Patrick Cockburn: We have had two good examples of the lengths to which a government – in this case that of the US – will go to protect its own tainted version of events.
The charging of Julian Assange for leaking government and military secrets and the denial of Yemeni reporter Maad al-Zikry a visa so he could attend the Pulitzer prize ceremony.
Maad al-Zikry, Maggie Michael and Nariman El-Mofty from AP reported on US drone strikes in Yemen, how the US is aiding al-Qaida in the Arabian Peninsula and about abuses in prisons maintained by the United Arab Emirates (UAE).
It was US government documents released by Wikileaks that showed the US government was well aware of how the Houthis were obtaining weapons, and it wasn’t from Iran.
“The US embassy in Sanaa may be closed today, but it was open on 9 December 2009 when Stephen Seche, the US ambassador, sent a detailed report to the State Department titled: “Who are the Houthis? How are they fighting?” Citing numerous sources, it says that the Houthis “obtain their weapons from the Yemeni black market” and by corrupt deals with government military commanders. A senior Yemeni intelligence officer is quoted as saying: “The Iranians are not arming the Houthis. The weapons they use are Yemeni.” Another senior official says that the anti-Houthi military “covers up its failures by saying that the weapons [of the Houthis] come from Iran.”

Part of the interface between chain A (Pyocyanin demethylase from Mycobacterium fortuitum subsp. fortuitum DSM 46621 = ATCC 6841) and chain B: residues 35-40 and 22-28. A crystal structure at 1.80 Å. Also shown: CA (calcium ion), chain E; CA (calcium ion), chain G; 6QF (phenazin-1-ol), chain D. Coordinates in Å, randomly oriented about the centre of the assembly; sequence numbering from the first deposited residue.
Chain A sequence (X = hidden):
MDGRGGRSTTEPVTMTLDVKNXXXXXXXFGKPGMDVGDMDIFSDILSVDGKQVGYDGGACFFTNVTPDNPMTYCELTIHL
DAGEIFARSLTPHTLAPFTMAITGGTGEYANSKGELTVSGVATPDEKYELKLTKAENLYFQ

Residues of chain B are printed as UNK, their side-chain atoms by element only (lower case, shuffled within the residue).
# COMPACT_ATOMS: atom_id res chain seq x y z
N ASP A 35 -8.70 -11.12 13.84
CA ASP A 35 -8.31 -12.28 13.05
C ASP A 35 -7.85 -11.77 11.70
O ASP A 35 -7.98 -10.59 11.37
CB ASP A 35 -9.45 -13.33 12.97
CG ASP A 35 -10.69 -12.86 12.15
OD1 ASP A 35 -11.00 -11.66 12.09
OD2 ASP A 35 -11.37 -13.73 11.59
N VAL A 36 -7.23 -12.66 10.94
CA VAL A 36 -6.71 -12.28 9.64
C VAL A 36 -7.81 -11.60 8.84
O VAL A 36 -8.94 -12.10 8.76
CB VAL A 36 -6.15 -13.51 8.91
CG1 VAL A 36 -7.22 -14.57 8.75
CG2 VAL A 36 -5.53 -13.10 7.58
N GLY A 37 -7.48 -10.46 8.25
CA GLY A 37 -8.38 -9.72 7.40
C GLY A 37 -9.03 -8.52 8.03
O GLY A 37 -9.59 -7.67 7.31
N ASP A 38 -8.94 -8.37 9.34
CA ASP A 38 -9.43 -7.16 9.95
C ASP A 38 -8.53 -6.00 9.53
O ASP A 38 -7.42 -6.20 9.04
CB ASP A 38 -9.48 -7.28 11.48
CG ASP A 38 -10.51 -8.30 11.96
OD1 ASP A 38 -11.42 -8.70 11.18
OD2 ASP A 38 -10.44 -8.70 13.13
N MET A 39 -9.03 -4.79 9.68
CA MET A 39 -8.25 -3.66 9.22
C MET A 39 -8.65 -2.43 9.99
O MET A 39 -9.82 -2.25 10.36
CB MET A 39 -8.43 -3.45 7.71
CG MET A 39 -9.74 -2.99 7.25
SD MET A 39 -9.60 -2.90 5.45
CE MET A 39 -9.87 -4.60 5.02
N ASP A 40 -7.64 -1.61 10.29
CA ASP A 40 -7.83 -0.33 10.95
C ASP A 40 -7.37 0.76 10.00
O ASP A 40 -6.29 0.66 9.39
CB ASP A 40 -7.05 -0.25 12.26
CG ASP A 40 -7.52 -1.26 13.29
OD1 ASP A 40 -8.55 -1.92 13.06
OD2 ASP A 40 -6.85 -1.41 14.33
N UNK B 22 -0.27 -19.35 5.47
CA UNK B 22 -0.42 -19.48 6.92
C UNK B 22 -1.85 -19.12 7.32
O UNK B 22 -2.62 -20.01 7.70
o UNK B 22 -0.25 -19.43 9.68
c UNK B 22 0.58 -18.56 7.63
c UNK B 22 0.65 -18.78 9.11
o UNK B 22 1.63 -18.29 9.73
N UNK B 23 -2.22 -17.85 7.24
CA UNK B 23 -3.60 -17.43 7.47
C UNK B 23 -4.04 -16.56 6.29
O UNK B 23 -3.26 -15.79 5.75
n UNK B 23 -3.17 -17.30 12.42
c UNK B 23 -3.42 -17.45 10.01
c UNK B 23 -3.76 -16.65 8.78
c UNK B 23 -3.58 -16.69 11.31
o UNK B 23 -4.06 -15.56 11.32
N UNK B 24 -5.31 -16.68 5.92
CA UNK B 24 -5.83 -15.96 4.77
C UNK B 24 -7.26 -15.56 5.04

The US feels enraged by any revelation of what it really knows, by any alternative source of information. Such threats to its control of the news agenda must be suppressed where possible